The ones that got away – Women’s roles in Nazi Germany

By: Nadiya Alexandra

Wendy Lower’s Hitler’s Furies takes on a sizeable task; to explore women’s roles in Nazi Germany. Lower goes beyond the well known female criminals of the time, and documents the stories of more ‘average’ women: secretaries, nurses, schoolteachers, wives. This cannot have been easy. There were few records and fewer women that wanted to speak about their experiences during WWII. For a number of reasons, Hitler’s Furies left me unsatisfied. In my opinion, the individuals’ stories could have been more effective, and I kept asking myself the same question throughout the book: so what?

At the start of the book, I thought the stories of Liesel Riedel and Gertrude Segel among others quite interesting. By the end, I did not see how they were connected. What could have offered us some insight and analysis was left as a mosaic of individual snippets. There were few elements that linked these stories together and not all of them were convincing.

One argument that I wanted to read more about was that the majority of these women (and men) were quite young. These were baby boomers that were born around WWI and grew up with the Nazi regime, which fed “on the idealism and energy of young people.” Lower did not focus much on education and the differences in female and male education. All Germans were taught about the superiority of the Aryan race and the sub-humanity of the Jews, but was there a difference in how this was taught to men versus women? I thought it might have been one of the answers as to why these “killer” or “accomplice” women acted the way they did. Maybe I am wrong.

Lower did argue that these young women who went east to Ukraine, Poland and Belarus were ambitious. They wanted careers and adventure. New training and professions opened up to them with the war. I can relate to the desire for adventure and something new, but where is the link between being ambitious or adventurous and killing Jews? I understand this is a hard question to answer, but it leaves a hole in the argument. Of course, there were other explanations offered, such as the environment of war, wanting to prove themselves as strong, and simply carrying out orders. But, what was the difference between men and women here?

When the book describes the more gruesome stories (of how German women murdered children) many of the previous arguments start to fall apart. How did we get from growing up during the Nazi regime and smashing a toddler’s head? How did we get from moving east for a career and adventure to pushing children off of balconies? I think it is important to ask why these things happened, but between all the stories Lower recounted, there was little linkage and purpose.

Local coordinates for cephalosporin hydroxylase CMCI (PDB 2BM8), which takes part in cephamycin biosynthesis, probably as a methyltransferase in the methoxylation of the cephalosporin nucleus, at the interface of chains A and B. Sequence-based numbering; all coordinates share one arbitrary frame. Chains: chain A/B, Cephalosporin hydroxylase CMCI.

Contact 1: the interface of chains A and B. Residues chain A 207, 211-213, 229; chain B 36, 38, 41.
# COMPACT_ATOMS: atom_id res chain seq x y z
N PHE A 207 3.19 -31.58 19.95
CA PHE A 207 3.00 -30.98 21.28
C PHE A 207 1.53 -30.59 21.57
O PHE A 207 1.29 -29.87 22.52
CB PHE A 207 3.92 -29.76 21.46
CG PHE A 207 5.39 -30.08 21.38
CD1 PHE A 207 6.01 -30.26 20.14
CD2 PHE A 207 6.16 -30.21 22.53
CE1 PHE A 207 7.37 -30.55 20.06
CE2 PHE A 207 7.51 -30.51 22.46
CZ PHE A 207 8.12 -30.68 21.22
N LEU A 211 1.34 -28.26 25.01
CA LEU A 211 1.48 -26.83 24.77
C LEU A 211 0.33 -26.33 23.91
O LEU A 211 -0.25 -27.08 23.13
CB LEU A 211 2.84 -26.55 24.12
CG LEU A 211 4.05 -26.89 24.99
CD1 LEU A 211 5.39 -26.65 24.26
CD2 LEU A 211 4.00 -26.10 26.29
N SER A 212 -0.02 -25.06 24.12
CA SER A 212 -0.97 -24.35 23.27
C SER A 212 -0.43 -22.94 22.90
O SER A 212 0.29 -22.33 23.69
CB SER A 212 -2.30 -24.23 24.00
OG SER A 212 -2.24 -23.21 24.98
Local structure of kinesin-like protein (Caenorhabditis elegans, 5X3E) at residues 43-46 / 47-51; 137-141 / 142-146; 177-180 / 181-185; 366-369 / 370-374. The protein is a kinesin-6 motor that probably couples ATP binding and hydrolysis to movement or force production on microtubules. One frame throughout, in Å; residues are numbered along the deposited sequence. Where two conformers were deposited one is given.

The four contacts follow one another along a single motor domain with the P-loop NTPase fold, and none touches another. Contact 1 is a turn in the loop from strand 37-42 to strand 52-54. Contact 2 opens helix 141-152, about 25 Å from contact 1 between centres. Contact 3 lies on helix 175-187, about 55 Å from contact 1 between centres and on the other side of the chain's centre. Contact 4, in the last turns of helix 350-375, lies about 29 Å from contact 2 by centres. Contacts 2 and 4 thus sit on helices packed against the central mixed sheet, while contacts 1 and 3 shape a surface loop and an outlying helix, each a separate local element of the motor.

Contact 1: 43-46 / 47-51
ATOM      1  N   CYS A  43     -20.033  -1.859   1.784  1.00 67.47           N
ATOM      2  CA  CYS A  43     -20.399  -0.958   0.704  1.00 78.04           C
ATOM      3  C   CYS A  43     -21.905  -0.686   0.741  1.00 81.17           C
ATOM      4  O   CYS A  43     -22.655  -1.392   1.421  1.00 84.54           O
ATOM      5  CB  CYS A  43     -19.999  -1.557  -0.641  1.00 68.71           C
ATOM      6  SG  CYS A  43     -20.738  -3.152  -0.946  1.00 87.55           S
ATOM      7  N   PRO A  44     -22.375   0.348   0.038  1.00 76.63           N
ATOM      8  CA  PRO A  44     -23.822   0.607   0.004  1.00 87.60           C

From previous readings, we know that men were not punished for not being able to carry out murder of Jews. I assume that women had less pressure to perform such acts because of the differing gender roles of the time. If there was less expectation for women to murder Jews, why did they? Even more sad is that at the end, we find out that most of the women who committed these crimes got away with it.

Women and the Falangists during the Spanish Civil War

The article by Sofia Lopez, relates the role that women played in the Nationalist Fifth Columns and the way that the government formally recognized them after the war. The nature of the Civil War lead to many collaborators and agents in the zones of the country controlled by the opposing side, the article focuses on the role of women in nationalist zones of the country. The article focuses on the differences between the way that Nationalists portrayed the role of women in the movement, but the article points to specific examples where the catholic traditional values of there women were extolled. The way that this propaganda was used to portray the role of women, in many cases that the article points to the roles are downplayed by the official records and the numbers of members that were officially recorded was kept suppressed. The article though shows how that many women participated in many varied roles to support the movement. The portrayal of women I find interesting as the use of the way that the narrative became so tied to the use of the traditional roles of women, as homemakers and wives, compared to what the republicans, in the article held as values of being tied to equality and freedoms for all, an image that the nationalist government after the war in 1939 would want to quash and quell the ideas that the republicans were tied to. The article talks to this that the nationalists didn’t credit many of the women who participated and only those that had already originally registered with the Falanigst parties before the war and that for many of them they were relegated back to there traditional roles by the state.